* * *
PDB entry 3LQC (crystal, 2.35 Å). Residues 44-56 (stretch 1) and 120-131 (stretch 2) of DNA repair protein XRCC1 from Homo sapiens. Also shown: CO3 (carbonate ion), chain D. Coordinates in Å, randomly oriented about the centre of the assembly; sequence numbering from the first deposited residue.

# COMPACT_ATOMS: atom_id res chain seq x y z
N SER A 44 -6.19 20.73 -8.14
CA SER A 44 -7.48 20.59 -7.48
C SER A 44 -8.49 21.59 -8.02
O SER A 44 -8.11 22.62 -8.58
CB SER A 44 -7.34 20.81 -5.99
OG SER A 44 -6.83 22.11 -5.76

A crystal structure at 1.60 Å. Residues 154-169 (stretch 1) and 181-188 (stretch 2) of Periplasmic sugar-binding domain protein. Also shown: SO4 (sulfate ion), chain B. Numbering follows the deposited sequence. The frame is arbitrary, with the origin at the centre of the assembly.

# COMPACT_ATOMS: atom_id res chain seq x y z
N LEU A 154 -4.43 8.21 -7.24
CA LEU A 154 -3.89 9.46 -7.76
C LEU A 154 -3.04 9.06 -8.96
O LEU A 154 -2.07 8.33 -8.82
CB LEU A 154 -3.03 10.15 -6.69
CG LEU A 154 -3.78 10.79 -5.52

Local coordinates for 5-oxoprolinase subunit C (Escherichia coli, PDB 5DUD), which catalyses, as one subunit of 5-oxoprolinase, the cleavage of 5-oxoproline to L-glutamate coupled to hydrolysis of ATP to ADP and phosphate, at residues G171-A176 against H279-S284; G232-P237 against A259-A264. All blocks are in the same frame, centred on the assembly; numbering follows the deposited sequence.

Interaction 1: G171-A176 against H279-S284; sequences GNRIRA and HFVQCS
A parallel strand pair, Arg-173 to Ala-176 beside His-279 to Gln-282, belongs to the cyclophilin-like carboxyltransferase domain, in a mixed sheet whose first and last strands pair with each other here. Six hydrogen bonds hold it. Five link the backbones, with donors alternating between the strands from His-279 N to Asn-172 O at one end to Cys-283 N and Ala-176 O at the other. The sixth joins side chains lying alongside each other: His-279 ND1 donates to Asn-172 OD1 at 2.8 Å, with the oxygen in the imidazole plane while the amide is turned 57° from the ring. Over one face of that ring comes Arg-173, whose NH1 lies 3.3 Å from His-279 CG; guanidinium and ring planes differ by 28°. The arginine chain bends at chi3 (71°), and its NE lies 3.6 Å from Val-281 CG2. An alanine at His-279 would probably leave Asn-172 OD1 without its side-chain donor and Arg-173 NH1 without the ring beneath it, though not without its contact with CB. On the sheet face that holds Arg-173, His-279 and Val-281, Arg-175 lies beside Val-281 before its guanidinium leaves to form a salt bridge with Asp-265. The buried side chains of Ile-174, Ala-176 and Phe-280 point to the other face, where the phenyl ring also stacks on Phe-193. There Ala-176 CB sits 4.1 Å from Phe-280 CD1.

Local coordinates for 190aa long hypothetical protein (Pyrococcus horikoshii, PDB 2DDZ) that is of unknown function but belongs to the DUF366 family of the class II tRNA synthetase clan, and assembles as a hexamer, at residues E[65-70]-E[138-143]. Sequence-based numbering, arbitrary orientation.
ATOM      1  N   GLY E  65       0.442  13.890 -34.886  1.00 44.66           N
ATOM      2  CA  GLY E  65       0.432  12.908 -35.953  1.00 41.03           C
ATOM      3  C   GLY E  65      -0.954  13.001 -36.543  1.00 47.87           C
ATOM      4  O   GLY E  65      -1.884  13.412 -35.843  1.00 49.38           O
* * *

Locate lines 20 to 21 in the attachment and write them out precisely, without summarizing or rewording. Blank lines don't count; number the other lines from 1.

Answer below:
Local coordinates for 190aa long hypothetical protein (Pyrococcus horikoshii, PDB 2DDZ) that is of unknown function but belongs to the DUF366 family of the class II tRNA synthetase clan, and assembles as a hexamer, at residues E[65-70]-E[138-143]. Sequence-based numbering, arbitrary orientation.
ATOM      1  N   GLY E  65       0.442  13.890 -34.886  1.00 44.66           N